Updated: October 1, 2013 6:24AM
President Barack Obama’s Hamlet-like agonizing over whether to attack Syria’s regime over its use of chemical weapons has reignited the old debate about whether a president can wage war without approval from Congress. Count me in the faction believing Obama should involve Congress before launching missiles at Bashar al-Assad’s military.
That would be consistent with the view candidate Obama held in 2008 when he declared, “The president does not have power under the Constitution to unilaterally authorize a military attack in a situation that does not involve stopping an actual or imminent threat to the nation.”
That’s the “congressional” interpretation of the constitutional clause that “Congress shall have power . . . to declare war.” The “presidential” interpretation, which Obama acted on in ordering the 2011 bombing of Libya without so much as a by-the-way to Capitol Hill, is that the article making the president “commander in chief” and the executive responsible for foreign policy gives him the authority to initiate hostilities.
You can get a headache reading the legal arguments parsing each side. But it’s worth noting that in our two-century history, Congress has declared war only on five occasions, the last time in 1941 for World War II. We’ve fought a lot of wars since then — some big ones like Vietnam and Iraq (twice), some small ones like Libya and Grenada; some with congressional authorization, some not.
The convulsions and bitter divisions inflicted on the country by Vietnam prompted Congress to pass the 1973 War Powers Resolution in an attempt to rein in presidential initiative. It was enacted over Richard Nixon’s veto, and presidents since then viewed it as an usurpation of their authority and mostly ignored it.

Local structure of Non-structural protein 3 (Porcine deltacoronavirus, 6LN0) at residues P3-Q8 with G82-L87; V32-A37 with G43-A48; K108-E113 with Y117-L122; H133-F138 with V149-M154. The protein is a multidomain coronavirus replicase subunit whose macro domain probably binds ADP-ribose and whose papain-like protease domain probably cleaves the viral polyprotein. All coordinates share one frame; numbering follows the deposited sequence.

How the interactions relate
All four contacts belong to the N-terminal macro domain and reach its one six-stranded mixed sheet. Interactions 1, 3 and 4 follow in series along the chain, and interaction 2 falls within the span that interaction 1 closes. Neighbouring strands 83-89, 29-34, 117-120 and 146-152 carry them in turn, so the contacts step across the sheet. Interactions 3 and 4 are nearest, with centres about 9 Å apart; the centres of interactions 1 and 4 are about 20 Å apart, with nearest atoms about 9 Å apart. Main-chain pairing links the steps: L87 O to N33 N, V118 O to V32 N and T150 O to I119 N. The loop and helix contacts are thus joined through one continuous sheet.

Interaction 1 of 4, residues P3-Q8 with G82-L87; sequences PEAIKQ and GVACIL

That said, it seems to me that the best policy for a president flexing our military might is to do it with the consent of the people through their elected legislators. Obama’s previous go-it-alone war, Libya, didn’t turn out well. The overthrow of Moammar Gadhafi left Libya in chaos, which our enemies affiliated with al-Qaida exploited to murder four Americans, one of them the first U.S. ambassador killed in three decades.
More than 100 House members of both parties signed a letter calling on Obama to seek a vote before launching a military strike against Assad. In the Senate, Obama ally Democrat Tim Kaine of Virginia, said, “Absent an imminent threat to United States national security, the U.S. should not be engaged in military action without congressional approval.”
Regrettably, none of the top leaders on Capitol Hill have called for Obama to call the vacationing Congress into special session. The failure of Majority Leader Harry Reid and House Speaker John Boehner to assert congressional prerogative is a disservice to Congress and voters.
I think Assad should be punished — and more severely than Obama probably intends — for massacring his people with nerve gas. Getting congressional buy-in is just as important — more important actually — than obtaining the international consensus Obama craves, and so far is failing to get. British Prime Minister David Cameron let Parliament vote and it rejected an attack. The American people also deserve to be heard — through a vote in Congress.